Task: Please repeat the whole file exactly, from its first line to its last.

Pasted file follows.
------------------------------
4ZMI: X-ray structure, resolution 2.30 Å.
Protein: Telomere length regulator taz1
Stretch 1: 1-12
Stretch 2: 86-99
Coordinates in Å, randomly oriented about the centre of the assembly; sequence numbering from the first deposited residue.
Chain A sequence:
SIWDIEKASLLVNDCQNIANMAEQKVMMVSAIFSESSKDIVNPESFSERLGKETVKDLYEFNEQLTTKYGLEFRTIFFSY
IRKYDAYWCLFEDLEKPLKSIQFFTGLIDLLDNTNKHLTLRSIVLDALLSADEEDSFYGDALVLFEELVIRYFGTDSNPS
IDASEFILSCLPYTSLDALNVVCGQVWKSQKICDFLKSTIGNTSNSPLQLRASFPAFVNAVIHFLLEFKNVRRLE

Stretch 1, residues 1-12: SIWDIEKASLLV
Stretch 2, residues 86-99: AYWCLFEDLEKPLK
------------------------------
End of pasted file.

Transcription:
4ZMI: X-ray structure, resolution 2.30 Å.
Protein: Telomere length regulator taz1
Stretch 1: 1-12
Stretch 2: 86-99
Coordinates in Å, randomly oriented about the centre of the assembly; sequence numbering from the first deposited residue.
Chain A sequence:
SIWDIEKASLLVNDCQNIANMAEQKVMMVSAIFSESSKDIVNPESFSERLGKETVKDLYEFNEQLTTKYGLEFRTIFFSY
IRKYDAYWCLFEDLEKPLKSIQFFTGLIDLLDNTNKHLTLRSIVLDALLSADEEDSFYGDALVLFEELVIRYFGTDSNPS
IDASEFILSCLPYTSLDALNVVCGQVWKSQKICDFLKSTIGNTSNSPLQLRASFPAFVNAVIHFLLEFKNVRRLE

Stretch 1, residues 1-12: SIWDIEKASLLV
Stretch 2, residues 86-99: AYWCLFEDLEKPLK